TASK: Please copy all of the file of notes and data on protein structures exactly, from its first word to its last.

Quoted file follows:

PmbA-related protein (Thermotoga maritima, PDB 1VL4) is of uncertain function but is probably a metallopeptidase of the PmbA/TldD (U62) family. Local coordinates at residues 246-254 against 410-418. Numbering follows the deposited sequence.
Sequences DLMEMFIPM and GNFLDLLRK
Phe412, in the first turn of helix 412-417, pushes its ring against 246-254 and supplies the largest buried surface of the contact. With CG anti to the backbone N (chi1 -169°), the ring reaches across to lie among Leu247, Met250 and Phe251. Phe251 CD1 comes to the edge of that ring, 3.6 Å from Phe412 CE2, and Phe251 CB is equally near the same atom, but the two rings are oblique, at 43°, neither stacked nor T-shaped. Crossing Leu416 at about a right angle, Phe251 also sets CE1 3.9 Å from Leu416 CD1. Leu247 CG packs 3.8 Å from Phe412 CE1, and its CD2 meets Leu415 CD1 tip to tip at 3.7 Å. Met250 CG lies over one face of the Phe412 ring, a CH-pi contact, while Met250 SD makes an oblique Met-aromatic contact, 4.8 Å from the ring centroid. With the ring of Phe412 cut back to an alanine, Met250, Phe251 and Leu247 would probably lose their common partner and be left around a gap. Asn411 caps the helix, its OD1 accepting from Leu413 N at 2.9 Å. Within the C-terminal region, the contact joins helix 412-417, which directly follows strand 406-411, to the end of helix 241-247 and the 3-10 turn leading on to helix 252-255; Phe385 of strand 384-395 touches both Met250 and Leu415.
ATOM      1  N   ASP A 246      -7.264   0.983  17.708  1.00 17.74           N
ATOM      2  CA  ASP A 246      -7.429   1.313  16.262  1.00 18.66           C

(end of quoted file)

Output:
PmbA-related protein (Thermotoga maritima, PDB 1VL4) is of uncertain function but is probably a metallopeptidase of the PmbA/TldD (U62) family. Local coordinates at residues 246-254 against 410-418. Numbering follows the deposited sequence.
Sequences DLMEMFIPM and GNFLDLLRK
Phe412, in the first turn of helix 412-417, pushes its ring against 246-254 and supplies the largest buried surface of the contact. With CG anti to the backbone N (chi1 -169°), the ring reaches across to lie among Leu247, Met250 and Phe251. Phe251 CD1 comes to the edge of that ring, 3.6 Å from Phe412 CE2, and Phe251 CB is equally near the same atom, but the two rings are oblique, at 43°, neither stacked nor T-shaped. Crossing Leu416 at about a right angle, Phe251 also sets CE1 3.9 Å from Leu416 CD1. Leu247 CG packs 3.8 Å from Phe412 CE1, and its CD2 meets Leu415 CD1 tip to tip at 3.7 Å. Met250 CG lies over one face of the Phe412 ring, a CH-pi contact, while Met250 SD makes an oblique Met-aromatic contact, 4.8 Å from the ring centroid. With the ring of Phe412 cut back to an alanine, Met250, Phe251 and Leu247 would probably lose their common partner and be left around a gap. Asn411 caps the helix, its OD1 accepting from Leu413 N at 2.9 Å. Within the C-terminal region, the contact joins helix 412-417, which directly follows strand 406-411, to the end of helix 241-247 and the 3-10 turn leading on to helix 252-255; Phe385 of strand 384-395 touches both Met250 and Leu415.
ATOM      1  N   ASP A 246      -7.264   0.983  17.708  1.00 17.74           N
ATOM      2  CA  ASP A 246      -7.429   1.313  16.262  1.00 18.66           C